By New Times
By Connor Radnovich
By Robrt L. Pela and Amy Silverman
By Ray Stern
By Keegan Hamilton
By Matthew Hendley
By Monica Alonzo
By Monica Alonzo
At terminal velocity, the wind can have a troubling effect on the male body.
Consider that a plummeting adult falls at a rate of about 120 mph, a freefall fast enough to ripple your lips back around your ears.
Nude, the whipping winds can actually flip a penis backward, thrusting it between the buttocks where it cowers like a tiny, tortured tail.
Men who have braved a naked skydive, and there are several at Eloy's Skydive Arizona, confirm that jumping in the buff is no walk in the park.
With much grimacing and shaking of the head, one of them tries to explain the discomfort he suffered to his friends.
"There are these metal buckles on the harness that can be quite painful," offers Ash, a bleached-blond Australian, motioning to his groin. His subsequent description of a penis in flight calls to mind a fluttering fleshy windsock caught in the spokes of a bicycle.
But for naked women, Ash quickly adds, the rushing wind can provoke a decidedly different reaction. The men's faces relax as they exchange knowing glances. "Ah, the orgasm myth," says one of Ash's friends with a wide grin.
Some male instructors swear their female students have gotten off sexually, on their very first jumps, and fully clothed. They say that even when these women don't actually announce their climax, it's obvious by the flush that begins in the middle of their cheeks and the way the women moan all the way down to the ground.
Perhaps the instructors are ignoring the possibility that a student's extreme terror might provoke the same reaction.
At first, this whole female orgasm thing sounds like a story wily skydiver dudes might concoct to attract more women to the sport and the drop zone. Typical for skydiving, Eloy's about 80 percent young virile and attractive men. Unlike other extreme sports, women are physically at no disadvantage. Especially, the guys insist, single women.
Suspicions about the motive behind spreading spontaneous orgasm stories are soon erased in the drop zone bar. As the clock nears midnight, the climaxes come up again, this time in the words of a tipsy skydiver named Rebecca who tells a table full of guys it's happened to her.
Several times. Almost every time she does it naked.
All ears prick up.
She doesn't elaborate much, but when Rebecca makes her way out the door a short while later, a curious young skydiver is not far behind.
In an addictive sport devoted to pushing the extremes, it's not surprising that getting naked, whether painful or pleasurable, makes an extensive list of bizarre aerial antics.
Eloy daredevils are full of stories about landing on the backs of moving motorcycles, jumping from one plane in flight to another, leaping from office buildings and radio antennas, throwing themselves out of hot air balloons or into thousand-foot holes in the earth.
"You take a sip of wine and pretty soon you're going to want whiskey," cautions Greg Foster, an instructor who has recently found the need to add jumping off cliffs and bridges to his daily adrenaline fix.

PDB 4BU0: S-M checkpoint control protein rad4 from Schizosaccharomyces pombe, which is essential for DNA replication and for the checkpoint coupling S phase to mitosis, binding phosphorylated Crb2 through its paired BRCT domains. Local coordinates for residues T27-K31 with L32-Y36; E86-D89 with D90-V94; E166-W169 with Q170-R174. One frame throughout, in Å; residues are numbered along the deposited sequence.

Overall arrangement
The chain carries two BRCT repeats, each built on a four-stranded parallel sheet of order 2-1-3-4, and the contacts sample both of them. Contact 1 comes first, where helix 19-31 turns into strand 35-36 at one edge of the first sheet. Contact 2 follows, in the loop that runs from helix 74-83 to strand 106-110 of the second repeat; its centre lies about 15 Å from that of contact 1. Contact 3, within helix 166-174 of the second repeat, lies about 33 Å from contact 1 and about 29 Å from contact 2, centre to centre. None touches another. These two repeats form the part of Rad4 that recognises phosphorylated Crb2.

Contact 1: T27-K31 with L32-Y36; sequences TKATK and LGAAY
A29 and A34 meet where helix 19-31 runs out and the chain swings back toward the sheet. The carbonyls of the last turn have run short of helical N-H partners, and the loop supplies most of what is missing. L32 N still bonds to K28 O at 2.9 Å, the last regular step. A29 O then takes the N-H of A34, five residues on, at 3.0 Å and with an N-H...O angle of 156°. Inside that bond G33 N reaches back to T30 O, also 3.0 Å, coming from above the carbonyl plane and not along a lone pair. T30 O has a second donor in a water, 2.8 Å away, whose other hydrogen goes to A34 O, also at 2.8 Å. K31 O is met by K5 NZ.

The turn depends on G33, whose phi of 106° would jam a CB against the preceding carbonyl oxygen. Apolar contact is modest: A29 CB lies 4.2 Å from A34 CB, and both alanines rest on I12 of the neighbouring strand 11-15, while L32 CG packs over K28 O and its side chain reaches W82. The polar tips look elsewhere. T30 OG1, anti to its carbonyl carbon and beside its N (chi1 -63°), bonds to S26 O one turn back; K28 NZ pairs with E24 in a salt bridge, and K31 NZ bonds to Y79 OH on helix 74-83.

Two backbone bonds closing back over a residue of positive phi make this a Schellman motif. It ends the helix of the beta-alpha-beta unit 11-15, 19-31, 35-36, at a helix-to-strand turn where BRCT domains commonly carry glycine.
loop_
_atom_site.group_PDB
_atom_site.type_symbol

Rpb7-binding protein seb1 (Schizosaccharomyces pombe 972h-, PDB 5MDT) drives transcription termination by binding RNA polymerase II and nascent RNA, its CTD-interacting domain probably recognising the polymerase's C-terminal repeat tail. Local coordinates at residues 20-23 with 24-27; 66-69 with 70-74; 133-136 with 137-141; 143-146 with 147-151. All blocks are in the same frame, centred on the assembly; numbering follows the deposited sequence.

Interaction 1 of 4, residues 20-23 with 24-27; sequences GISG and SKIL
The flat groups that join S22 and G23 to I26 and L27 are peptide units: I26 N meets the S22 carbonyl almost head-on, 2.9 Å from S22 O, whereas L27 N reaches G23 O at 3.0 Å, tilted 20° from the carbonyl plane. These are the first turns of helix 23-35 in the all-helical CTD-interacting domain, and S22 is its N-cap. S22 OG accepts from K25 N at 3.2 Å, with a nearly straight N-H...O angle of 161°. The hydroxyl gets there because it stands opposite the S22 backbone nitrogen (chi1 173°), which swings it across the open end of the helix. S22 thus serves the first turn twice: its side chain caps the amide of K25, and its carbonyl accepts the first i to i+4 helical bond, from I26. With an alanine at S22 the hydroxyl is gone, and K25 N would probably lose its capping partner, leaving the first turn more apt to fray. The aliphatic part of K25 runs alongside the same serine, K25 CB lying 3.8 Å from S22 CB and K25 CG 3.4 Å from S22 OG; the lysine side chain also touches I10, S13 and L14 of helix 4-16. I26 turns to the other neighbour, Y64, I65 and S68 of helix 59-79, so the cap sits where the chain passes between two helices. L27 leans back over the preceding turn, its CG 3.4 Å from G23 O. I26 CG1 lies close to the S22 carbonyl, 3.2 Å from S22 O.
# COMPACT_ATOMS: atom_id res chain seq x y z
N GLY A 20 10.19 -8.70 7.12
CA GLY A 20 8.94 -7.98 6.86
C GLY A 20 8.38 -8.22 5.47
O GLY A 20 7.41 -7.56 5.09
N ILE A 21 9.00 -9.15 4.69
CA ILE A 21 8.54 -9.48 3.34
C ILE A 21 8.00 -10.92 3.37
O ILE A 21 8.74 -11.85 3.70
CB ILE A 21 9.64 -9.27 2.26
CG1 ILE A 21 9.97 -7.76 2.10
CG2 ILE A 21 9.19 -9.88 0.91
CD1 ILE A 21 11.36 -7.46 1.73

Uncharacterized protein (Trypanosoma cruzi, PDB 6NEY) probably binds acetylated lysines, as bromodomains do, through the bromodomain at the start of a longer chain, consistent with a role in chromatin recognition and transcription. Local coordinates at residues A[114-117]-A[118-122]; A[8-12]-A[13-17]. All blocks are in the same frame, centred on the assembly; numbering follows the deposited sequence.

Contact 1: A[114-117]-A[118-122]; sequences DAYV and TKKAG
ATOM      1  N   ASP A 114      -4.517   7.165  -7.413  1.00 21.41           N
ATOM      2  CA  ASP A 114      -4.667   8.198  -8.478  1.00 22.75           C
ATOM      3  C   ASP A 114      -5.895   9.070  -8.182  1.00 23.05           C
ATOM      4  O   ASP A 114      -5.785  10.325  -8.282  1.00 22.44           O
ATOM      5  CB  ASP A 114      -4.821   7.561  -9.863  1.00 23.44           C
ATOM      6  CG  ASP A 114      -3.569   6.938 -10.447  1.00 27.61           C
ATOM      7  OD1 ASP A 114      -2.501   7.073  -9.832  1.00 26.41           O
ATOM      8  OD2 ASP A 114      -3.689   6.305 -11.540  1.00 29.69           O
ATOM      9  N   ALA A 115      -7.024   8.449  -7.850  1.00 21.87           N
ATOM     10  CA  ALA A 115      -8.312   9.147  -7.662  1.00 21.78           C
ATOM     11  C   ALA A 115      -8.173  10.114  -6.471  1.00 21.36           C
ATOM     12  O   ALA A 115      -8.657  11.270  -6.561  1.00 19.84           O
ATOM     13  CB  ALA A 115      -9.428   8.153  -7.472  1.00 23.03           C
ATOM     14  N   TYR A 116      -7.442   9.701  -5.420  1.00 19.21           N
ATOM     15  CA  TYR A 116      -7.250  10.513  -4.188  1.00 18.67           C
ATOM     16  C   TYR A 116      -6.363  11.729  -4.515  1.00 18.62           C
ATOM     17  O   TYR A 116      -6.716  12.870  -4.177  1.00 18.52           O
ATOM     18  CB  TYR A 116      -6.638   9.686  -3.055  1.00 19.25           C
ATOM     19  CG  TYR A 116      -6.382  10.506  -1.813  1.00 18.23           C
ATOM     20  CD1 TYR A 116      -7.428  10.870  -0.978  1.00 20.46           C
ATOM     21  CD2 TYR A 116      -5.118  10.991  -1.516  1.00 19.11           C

That there are junkies in Eloy should come as no surprise to anyone familiar with the town's nefarious reputation. Once known as the per capita murder capital of America in the late '40s, the town of about 10,000 has become enough of a drug den in recent years to warrant deployment of a special DEA Mobile Enforcement Team.
Located halfway between Phoenix and Tucson, Eloy was at one time a booming agricultural hamlet. But years of cotton farming sucked the ground dry, depleting the water table. In protest, the desiccated earth erupted in giant fissures powerful enough to tear up the interstate.
Eloy's a hellish place outside of the drop zone. Even the town's name is indicative of the wasteland typical of this portion of the Sonoran Desert. "Eloy" is said to be taken from the Spanish pronunciation of a Biblical quotation, "Eli, Eli lama sabachthani?"
In English: "My God, my God, why hast thou forsaken me?"
But make one jump and you'll discover what draws people from all over the world to such an otherwise barren and inhospitable location. There's no better place in the world for skydivers to get high.
Skydive Arizona has the largest fleet of aircraft in the sport and an average of 350 jumpable days of sunshine a year. In 12 years, the drop zone has quietly evolved into a self-contained universe where world champions and drop zone rats jump side by side, then wash down a day's worth of adrenaline with warm mugs of cheap beer as one buzz melts deliciously into another.
Skydiving is about as big a rush as you can achieve without breaking laws or destroying a large amount of brain cells. It's a rapturous experience that many say is better than sex.
A University of Kentucky study, funded by the National Institute on Drug Abuse, confirms that the brains of thrill seekers, such as skydivers, are stimulated in the same manner as those of drug users. This prompted NIDA to launch a television campaign hoping to turn young thrill seekers on to extreme sports like skydiving or bungee jumping instead of cocaine or acid. Perhaps they didn't realize that there is a price for any addiction, and that hooking people on skydiving can have a drastic effect on their futures, and their bank accounts.